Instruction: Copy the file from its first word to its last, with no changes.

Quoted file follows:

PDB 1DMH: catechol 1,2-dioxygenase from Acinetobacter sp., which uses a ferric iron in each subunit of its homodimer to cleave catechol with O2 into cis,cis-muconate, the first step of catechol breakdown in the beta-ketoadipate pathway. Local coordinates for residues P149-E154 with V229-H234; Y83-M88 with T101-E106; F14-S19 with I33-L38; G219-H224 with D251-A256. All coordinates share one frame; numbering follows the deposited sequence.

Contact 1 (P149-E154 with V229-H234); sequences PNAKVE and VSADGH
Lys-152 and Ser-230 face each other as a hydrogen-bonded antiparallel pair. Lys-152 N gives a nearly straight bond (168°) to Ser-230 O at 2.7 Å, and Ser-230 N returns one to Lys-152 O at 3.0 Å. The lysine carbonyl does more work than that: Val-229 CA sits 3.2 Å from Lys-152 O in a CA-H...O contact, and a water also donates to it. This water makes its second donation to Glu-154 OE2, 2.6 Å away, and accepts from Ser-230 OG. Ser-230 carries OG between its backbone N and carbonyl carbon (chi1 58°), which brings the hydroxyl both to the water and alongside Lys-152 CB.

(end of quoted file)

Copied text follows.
PDB 1DMH: catechol 1,2-dioxygenase from Acinetobacter sp., which uses a ferric iron in each subunit of its homodimer to cleave catechol with O2 into cis,cis-muconate, the first step of catechol breakdown in the beta-ketoadipate pathway. Local coordinates for residues P149-E154 with V229-H234; Y83-M88 with T101-E106; F14-S19 with I33-L38; G219-H224 with D251-A256. All coordinates share one frame; numbering follows the deposited sequence.

Contact 1 (P149-E154 with V229-H234); sequences PNAKVE and VSADGH
Lys-152 and Ser-230 face each other as a hydrogen-bonded antiparallel pair. Lys-152 N gives a nearly straight bond (168°) to Ser-230 O at 2.7 Å, and Ser-230 N returns one to Lys-152 O at 3.0 Å. The lysine carbonyl does more work than that: Val-229 CA sits 3.2 Å from Lys-152 O in a CA-H...O contact, and a water also donates to it. This water makes its second donation to Glu-154 OE2, 2.6 Å away, and accepts from Ser-230 OG. Ser-230 carries OG between its backbone N and carbonyl carbon (chi1 58°), which brings the hydroxyl both to the water and alongside Lys-152 CB.